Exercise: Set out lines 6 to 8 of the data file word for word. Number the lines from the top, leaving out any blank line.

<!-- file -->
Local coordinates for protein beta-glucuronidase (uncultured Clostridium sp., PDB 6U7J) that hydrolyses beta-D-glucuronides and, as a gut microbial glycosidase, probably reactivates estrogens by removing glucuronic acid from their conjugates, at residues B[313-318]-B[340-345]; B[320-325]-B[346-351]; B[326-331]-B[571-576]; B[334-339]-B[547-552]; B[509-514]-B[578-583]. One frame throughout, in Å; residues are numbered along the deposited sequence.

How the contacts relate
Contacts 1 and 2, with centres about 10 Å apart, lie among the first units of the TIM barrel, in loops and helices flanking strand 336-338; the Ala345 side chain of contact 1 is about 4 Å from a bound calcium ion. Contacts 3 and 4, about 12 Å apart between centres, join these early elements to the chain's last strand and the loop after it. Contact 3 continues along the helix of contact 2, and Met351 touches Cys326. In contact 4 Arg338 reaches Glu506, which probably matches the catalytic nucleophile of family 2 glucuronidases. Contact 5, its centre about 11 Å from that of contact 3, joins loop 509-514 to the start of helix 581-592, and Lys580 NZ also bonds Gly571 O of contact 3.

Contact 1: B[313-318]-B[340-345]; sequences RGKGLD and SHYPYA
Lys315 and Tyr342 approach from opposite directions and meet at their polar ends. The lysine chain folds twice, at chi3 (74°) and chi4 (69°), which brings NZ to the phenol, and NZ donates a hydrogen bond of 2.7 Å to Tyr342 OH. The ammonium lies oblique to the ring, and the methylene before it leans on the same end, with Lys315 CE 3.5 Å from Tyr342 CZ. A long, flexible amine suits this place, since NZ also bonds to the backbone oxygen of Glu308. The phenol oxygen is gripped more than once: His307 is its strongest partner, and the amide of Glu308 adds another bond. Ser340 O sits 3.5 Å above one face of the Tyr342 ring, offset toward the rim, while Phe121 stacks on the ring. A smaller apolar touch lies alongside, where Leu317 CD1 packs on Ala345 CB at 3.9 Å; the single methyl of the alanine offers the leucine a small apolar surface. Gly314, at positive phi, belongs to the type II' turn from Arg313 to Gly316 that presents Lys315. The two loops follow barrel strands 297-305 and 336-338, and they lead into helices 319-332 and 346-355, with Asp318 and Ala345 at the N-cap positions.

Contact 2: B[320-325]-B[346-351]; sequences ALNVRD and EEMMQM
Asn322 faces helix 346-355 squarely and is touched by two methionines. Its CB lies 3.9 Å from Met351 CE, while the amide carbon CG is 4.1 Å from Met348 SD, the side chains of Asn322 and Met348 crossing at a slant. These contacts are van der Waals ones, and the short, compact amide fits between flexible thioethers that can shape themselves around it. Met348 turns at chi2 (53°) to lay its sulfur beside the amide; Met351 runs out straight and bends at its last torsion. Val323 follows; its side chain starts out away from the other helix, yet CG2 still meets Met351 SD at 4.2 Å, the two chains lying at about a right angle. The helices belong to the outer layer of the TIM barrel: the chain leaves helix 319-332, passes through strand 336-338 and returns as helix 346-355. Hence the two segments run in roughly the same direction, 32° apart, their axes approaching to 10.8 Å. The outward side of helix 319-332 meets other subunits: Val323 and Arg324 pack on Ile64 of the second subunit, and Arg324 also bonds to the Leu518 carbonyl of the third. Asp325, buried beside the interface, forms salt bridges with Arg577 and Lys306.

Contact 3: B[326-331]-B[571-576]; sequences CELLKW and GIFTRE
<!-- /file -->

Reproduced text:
Contact 2: B[320-325]-B[346-351]; sequences ALNVRD and EEMMQM
Asn322 faces helix 346-355 squarely and is touched by two methionines. Its CB lies 3.9 Å from Met351 CE, while the amide carbon CG is 4.1 Å from Met348 SD, the side chains of Asn322 and Met348 crossing at a slant. These contacts are van der Waals ones, and the short, compact amide fits between flexible thioethers that can shape themselves around it. Met348 turns at chi2 (53°) to lay its sulfur beside the amide; Met351 runs out straight and bends at its last torsion. Val323 follows; its side chain starts out away from the other helix, yet CG2 still meets Met351 SD at 4.2 Å, the two chains lying at about a right angle. The helices belong to the outer layer of the TIM barrel: the chain leaves helix 319-332, passes through strand 336-338 and returns as helix 346-355. Hence the two segments run in roughly the same direction, 32° apart, their axes approaching to 10.8 Å. The outward side of helix 319-332 meets other subunits: Val323 and Arg324 pack on Ile64 of the second subunit, and Arg324 also bonds to the Leu518 carbonyl of the third. Asp325, buried beside the interface, forms salt bridges with Arg577 and Lys306.

Contact 3: B[326-331]-B[571-576]; sequences CELLKW and GIFTRE